I felt encouraged. Leaned over to Robbie Peters on the other side. Took his pen. It was deadly: it had red ink! Joe Nazareth behind me, and Bipin Gupta next to him had two each. They became allies.

I was on a roll. I could easily out-manoeuver Ken. Easily, since most of the fellows in the class were fellow-sufferers, having been picked upon by Ken at one point or the other. I threw notes to some of the others. They tossed their pens back at me, no questions asked.

Within minutes, I had stockpiled 14 of them!

I feverishly uncapped them, then laid them out in a row on my desk, the nibs pointing towards Ken.

I tapped him on the shoulder. He looked around. I gestured towards my arsenal. He looked at it long and hard. Now whatchya gonna do, my eyes taunted him. He nodded ever so slowly, and turned away.

I felt brave. Invincible.

The bell rang.

All hell broke loose. Kids shot out of their seats and catapulted outdoors. The teacher fled.

Ken rose slowly. Turned around until he faced me squarely.

I dived for my weapons. I stuffed a bunch in one fist, and grabbed the rest with my other hand.

They were too many. They fell out of my hands and spilled onto the floor. I bent over, and picked them up with lightening speed. Straightened up. Taut. Poised to destroy the enemy. Swung one arm high to spray him. The pens slipped out of my hand again and flew in every direction.

I stood there, stunned, motionless.

Ken stepped forward. Slashed his hand through the air in a few deft movements. And walked away.

I was dead.

There were ink-blobs splattered all over me: loud proclamations of my defeat amidst a timid sea of white.

I stood there, silent and still, trying to figure out how three pens could’ve possibly won the battle against a formidable 14.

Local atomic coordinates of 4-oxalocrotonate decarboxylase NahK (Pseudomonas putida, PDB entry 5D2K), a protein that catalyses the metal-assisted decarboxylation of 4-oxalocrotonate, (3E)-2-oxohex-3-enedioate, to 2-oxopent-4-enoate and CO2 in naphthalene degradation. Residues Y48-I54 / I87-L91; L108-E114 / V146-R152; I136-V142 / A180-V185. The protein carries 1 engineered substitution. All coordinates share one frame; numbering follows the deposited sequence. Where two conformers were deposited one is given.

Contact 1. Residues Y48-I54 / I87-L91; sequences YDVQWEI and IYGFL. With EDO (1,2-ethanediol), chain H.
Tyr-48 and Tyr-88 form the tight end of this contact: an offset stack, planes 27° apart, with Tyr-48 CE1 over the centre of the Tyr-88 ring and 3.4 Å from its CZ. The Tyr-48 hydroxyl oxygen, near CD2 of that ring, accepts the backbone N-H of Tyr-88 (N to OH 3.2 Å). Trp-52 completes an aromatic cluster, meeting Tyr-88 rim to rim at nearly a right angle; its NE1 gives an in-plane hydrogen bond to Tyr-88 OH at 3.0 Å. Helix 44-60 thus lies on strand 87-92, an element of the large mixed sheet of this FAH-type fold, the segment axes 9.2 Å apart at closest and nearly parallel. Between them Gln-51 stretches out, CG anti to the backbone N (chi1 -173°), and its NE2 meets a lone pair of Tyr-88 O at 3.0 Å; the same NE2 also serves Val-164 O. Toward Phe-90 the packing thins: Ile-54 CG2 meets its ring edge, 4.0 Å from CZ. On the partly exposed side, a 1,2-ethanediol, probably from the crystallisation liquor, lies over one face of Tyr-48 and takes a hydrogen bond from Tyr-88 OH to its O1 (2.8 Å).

By the time I sat down, I had learnt - and I somehow knew I would not forget this in a lifetime - that it isn’t the size and power and number of the guns that matter, it isn’t the technology: the hollow-point or the speed of the bullets, that stops the enemy in its tracks.

What really matters is what goes on inside the head - before, during and after the point of conflict.             
 

 

Republished from sikhchic.com archives on November 26, 2014.

Conversation about this article

1: Sangat Singh (Kuala Lumpur, Malaysia), May 15, 2012, 6:48 AM.

General Sher Singh ji: a definitive work on military strategy and tactics. Your war slogan: "Give us the tools and we will finish the job!", would stand in good stead. The Sikh concept of non-violence is also a very powerful tool in preventing escalation. Reminds me of the 1962 Indo-Chinese war which ended in India's shame, and Nehru's cousin, Lt. Gen B. M. Kaul had to take the rap for his hapless performance. John Kenneth Galbraith was then the American Ambassador to India. He asked President Radhakrishnan if the rumour then circulating that Gen. Kaul had been taken a prisoner was true. Dr. Radhakrishnan's quick retort was: "It is unfortunately untrue." I have a couple of untried strategies of mine to expound - but later. This is just to acknowledge your excellent treatise on the art of liquid warfare.

2: Baldev Singh (Bradford, United Kingdom), May 15, 2012, 7:10 AM.

A great 'lesson'.

3: Sukhindarpal SIngh (Penang, Malaysia), May 18, 2012, 6:03 AM.

Ved hathiaar! The Art of Warfare!